This usually happens until the day of the funeral, when almost immediately the flood of support begins to subside. Over the coming days the calls and visits gradually become less frequent as people begin to return to their normal lives already in progress—right about the time the bottom drops out for you.
Just as the shock begins to wear off and the haze is lifted and you start to feel the full gravity of the loss; just as you get a clear look at the massive crater in your heart—you find yourself alone.
People don’t leave you because they’re callous or unconcerned, they’re just unaware. Most people understand grief as an event, not as the permanent alteration to life that it is, and so they stay up until the funeral and imagine that when the service ends, that somehow you too can move ahead; that there is some finishing to your mourning.
That’s the thing about grief that you learn as you grieve: that it has no shelf life; that you will grieve as long as you breathe, which is far after the memorial service and long after most people are prepared to stay. Again, they still love you dearly, they just have their own roads to walk.
Sometimes people leave because they suddenly feel estranged by the death. They may have been used to knowing you as part of a couple or as a family, and they aren’t able to navigate the new dynamic the loss has created. They simply don’t know how to relate to you the way they once did, and so they withdraw.
Or sometimes people see you from a distance and mistake your visible stability for the absence of need, as if the fact that you’re functioning in public doesn’t mean you don’t fall apart all the time when you’re alone—and you do. We all carry the grief as bravely and competently as we can in public, but none of us are strong enough to shoulder it alone. People often say of a grieving person, “They’re so strong”, but they’re not. They’re doing what they have to in order to survive. They need you to come alongside them.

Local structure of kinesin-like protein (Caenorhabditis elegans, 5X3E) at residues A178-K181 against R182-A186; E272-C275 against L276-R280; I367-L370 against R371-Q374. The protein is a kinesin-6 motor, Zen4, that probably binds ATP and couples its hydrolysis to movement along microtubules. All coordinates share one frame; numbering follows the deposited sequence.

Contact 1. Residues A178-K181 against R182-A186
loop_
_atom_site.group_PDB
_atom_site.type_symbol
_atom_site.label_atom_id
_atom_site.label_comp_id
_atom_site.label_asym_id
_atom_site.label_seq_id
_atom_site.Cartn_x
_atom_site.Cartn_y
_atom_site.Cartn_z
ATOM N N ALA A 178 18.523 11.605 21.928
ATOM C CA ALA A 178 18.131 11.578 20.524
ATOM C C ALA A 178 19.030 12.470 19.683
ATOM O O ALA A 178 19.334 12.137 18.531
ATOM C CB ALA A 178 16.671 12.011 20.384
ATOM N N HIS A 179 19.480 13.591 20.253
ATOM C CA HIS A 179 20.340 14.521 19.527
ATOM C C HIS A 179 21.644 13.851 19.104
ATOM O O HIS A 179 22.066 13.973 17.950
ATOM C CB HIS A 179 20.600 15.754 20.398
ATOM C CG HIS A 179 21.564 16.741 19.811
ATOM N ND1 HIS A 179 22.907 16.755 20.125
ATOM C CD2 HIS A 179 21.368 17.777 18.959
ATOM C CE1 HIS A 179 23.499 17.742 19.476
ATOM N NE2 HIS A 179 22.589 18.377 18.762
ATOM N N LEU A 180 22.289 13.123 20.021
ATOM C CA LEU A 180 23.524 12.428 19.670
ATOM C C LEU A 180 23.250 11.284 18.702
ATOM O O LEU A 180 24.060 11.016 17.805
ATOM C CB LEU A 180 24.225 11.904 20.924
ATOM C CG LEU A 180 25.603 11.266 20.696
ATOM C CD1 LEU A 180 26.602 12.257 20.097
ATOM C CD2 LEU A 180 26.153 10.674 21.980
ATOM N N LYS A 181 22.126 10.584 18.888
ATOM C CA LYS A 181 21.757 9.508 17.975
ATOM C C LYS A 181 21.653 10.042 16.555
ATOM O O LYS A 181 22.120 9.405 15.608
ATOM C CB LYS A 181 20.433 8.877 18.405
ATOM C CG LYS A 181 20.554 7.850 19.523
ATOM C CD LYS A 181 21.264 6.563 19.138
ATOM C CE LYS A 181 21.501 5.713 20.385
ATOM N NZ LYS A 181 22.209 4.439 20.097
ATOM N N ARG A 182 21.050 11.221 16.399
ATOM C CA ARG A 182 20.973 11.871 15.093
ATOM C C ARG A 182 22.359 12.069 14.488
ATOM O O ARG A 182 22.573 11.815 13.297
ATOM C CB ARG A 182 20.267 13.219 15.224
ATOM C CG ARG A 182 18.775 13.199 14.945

Other times people avoid you because they believe that they will say the wrong thing; that somehow they will remind you of your loved one and cause you unnecessary pain. Trust me, the grieving don’t lack for reminders. They are intimately aware of the absence in their lives, and you acknowledging it actually makes them feel better. It gives them consent to live with the grief, and to know that they can be both wounded and normal.
Friends, what I’m saying is that it’s wonderful to be present for people when tragedy occurs. It’s a beautiful thing to express your love and support for those you love in any way you feel is right in those first few days. It does matter. No compassion is ever wasted.
But if there’s anything I would tell you, as someone who’s walked through the Grief Valley, is that the time your presence is most needed and most powerful, is in those days and weeks and months and years after the funeral; when most people have withdrawn and the road is most isolating. It is in the countless ordinary moments that follow, when grief sucker punches you and you again feel it all fully.
It’s three years since I lost my father, and on many days the pain is as present and profound as that first day.
Remind yourself to reach out to people long after the services and memorials have concluded.
Death is a date in the calendar, but grief is the calendar.